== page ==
By the time my husband and I had our first child, I’d been exposed to years of research and theory about the influence of parents on children. Early attachment theory had long provided evidence for the importance of mothers. Maternal sensitivity was identified as the strongest and most consistent predictor of children’s development. Countless other studies indicated fathers’ key influence on children’s safety, social behaviors and sexual development. And then there was the massive body of research exploring the effects of parental discipline and interaction patterns. Entering motherhood, I knew that, for better or worse, I mattered in the lives of our children. They needed me and the best that I could give.
What I was not prepared for, however, was how much I needed their influence on me. There is research on some aspects of that, or course: Men and women who have children live longer than their childless counterparts, even when holding everything else equal. Neuropsychological research indicates that motherhood alters the brain of a mother — enhancing certain cognitive abilities that are important to helping offspring survive and thrive. Fathers, in turn, experience changes that prime them to be more nurturing, attentive and less aggressive. Men with children earn 40 percent more income than their childless counterparts, engage in less risky behaviors and live longer.
But it was not those influences that surprised me when I became a mother. What surprised me was how mothering our children opened my eyes to myself, and many weaknesses that I knew I needed to change. As a mother, I cannot fake kindness, patience, organization, discipline and humility all day. In ordinary moments as my character is tested, I get to see who I truly am, and most humbling of all they get to see who I am.
I know I am not alone in those feelings. Michael Novak once described, “Being married and having children has impressed on my mind certain lessons. Most of what I am forced to learn about myself is not pleasant. The quantity of sheer impenetrable selfishness in the human breast (in my breast) is a never-failing source of wonderment. Seeing myself through the unblinking eyes of an honest spouse [and child] is humiliating beyond anticipation .”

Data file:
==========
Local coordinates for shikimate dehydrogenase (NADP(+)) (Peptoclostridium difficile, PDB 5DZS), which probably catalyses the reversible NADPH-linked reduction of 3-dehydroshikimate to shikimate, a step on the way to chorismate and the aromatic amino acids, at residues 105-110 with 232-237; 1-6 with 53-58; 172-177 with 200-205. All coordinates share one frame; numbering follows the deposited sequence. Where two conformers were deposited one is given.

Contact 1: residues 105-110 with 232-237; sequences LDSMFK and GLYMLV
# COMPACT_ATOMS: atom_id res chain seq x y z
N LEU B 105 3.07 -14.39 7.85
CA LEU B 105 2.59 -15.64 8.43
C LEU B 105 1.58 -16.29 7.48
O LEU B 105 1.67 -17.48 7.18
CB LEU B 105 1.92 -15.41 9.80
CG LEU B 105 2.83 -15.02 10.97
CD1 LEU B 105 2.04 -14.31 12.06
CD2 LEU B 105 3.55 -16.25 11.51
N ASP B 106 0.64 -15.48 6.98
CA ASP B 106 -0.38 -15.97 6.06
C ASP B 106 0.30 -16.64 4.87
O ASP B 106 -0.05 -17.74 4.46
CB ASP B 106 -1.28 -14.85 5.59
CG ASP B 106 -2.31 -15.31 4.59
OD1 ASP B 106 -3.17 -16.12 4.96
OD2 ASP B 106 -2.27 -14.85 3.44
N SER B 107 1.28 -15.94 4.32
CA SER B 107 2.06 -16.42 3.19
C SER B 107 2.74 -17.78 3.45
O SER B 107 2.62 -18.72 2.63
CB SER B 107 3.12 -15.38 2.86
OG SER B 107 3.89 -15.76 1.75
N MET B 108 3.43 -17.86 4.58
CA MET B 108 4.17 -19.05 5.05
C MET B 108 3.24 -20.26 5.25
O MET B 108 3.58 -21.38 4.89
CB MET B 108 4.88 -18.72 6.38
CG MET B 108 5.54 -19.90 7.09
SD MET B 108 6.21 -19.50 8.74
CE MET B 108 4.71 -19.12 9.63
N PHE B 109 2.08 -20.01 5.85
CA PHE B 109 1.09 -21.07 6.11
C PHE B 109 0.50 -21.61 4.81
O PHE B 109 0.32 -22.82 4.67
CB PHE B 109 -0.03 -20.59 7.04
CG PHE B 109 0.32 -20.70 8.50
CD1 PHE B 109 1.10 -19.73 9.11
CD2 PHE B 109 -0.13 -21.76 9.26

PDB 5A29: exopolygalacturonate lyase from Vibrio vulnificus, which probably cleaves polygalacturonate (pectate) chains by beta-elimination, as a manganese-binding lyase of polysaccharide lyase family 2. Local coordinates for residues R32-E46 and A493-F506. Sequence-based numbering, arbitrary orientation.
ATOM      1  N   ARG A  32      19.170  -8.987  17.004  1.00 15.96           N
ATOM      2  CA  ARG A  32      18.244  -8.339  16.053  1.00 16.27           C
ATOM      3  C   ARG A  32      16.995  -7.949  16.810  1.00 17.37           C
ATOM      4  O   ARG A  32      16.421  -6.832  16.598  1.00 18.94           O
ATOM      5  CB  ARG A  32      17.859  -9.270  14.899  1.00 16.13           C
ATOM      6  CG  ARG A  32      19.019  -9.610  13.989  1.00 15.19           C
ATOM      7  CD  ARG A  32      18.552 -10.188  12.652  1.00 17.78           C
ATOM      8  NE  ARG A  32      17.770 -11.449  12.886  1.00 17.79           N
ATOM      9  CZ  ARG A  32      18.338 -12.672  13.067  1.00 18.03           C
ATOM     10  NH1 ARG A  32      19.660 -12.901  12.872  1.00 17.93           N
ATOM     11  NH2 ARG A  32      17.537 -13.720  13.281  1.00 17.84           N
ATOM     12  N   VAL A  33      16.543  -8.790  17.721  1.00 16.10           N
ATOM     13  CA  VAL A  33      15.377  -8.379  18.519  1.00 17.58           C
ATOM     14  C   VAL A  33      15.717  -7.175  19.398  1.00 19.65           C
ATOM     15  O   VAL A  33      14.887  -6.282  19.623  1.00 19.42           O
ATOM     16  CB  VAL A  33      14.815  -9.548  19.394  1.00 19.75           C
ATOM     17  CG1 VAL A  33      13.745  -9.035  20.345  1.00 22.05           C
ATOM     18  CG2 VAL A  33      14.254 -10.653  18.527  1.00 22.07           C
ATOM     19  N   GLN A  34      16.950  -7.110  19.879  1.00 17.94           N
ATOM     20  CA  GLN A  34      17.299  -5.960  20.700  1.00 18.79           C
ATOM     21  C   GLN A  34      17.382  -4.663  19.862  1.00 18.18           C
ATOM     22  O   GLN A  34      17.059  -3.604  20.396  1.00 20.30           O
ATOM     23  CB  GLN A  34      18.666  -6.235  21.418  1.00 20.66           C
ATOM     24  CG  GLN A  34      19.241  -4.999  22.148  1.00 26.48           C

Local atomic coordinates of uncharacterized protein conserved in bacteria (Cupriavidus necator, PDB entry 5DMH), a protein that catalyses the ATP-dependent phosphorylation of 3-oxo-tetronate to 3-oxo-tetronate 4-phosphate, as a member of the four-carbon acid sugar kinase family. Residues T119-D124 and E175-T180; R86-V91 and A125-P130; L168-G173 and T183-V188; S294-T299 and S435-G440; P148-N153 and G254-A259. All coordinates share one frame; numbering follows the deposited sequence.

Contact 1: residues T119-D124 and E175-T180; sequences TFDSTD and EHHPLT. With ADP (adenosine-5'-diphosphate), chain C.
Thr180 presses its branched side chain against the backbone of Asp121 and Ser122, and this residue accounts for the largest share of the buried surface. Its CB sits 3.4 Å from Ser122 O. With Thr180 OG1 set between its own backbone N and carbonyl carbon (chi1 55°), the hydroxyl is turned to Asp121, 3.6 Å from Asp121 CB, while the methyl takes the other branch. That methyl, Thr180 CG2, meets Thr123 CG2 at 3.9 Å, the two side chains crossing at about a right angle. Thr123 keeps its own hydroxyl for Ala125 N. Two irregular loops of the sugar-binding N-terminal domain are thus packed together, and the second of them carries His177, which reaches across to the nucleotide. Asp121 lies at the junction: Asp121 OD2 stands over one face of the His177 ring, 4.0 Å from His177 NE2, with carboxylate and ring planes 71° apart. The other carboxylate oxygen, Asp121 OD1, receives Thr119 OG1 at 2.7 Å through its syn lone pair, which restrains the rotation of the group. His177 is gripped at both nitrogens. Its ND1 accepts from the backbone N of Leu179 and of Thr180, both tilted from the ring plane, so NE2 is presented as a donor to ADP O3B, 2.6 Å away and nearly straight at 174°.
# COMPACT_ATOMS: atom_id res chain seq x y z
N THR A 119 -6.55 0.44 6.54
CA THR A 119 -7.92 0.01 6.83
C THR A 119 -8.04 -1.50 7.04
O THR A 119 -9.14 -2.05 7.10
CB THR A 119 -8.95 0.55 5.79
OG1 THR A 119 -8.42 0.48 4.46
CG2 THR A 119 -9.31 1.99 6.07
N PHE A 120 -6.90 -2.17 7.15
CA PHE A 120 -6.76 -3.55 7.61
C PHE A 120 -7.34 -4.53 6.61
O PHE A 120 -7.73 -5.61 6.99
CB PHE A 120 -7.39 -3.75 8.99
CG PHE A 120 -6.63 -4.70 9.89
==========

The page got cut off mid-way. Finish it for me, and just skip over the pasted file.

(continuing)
Which is, as Novak recognized, why we so desperately need families — and children. Our recognition of their dependence and need for us is exactly what keeps us repenting, trying to do better and give better. In our efforts to care we see how far we fall from what they might really need, and it invites us to humbly seek for better.
Leo Tolstoy understood this well. In "Anna Karenina," he describes the effect of Anna’s extramarital affair on her abandoned son. Repeatedly, in his daily walks, Seryozha is “constantly keeping a lookout for his mother.” But he does not find her, and one is left with a poignant image of his broken heart. For Tolstoy, as scholar David Patterson notes, Seryozha, like all children, is “the compass which showed the degree of [his mother’s and her lover’s] divergence from what they knew was right, but did not want to see.”
I, like Anna, have sometimes not wanted to see what the “compass” caring for our children reveals to me about how far I have diverged. But it is far more painful to think about life without that precious compass to guide me.
In our current culture, we don’t often talk about children being an irreplaceable “compass.” Instead we talk a lot about how expensive and exhausting children are; how mothers, in particular, should carefully weigh the effect children will have on their career dreams. But the truth is, we need children. We need children because we need to be changed. We need what nurturing them teaches us, what it reveals to us about ourselves and the change that it invites in us.
It has been painful to be so exposed to my own weaknesses in mothering. And the truth is, I recognize I will always be far from where I know might be best for them. Yet, how can I be grateful enough for them, for teaching me, for inviting me (or forcing me) out of myself? As Novak so poignantly says, ‘They are, I know, my liberation. They force me to be a different sort of human being, in a way in which I want and need to be forced.”
Before having children, I had thought much about how they would need me — but now I know it was really I who needed them. I needed them to need the best in me, because it would invite me to try to become just that for them.
Jenet Erickson is a family sciences researcher and a former assistant professor at Brigham Young University who lives in Salt Lake City.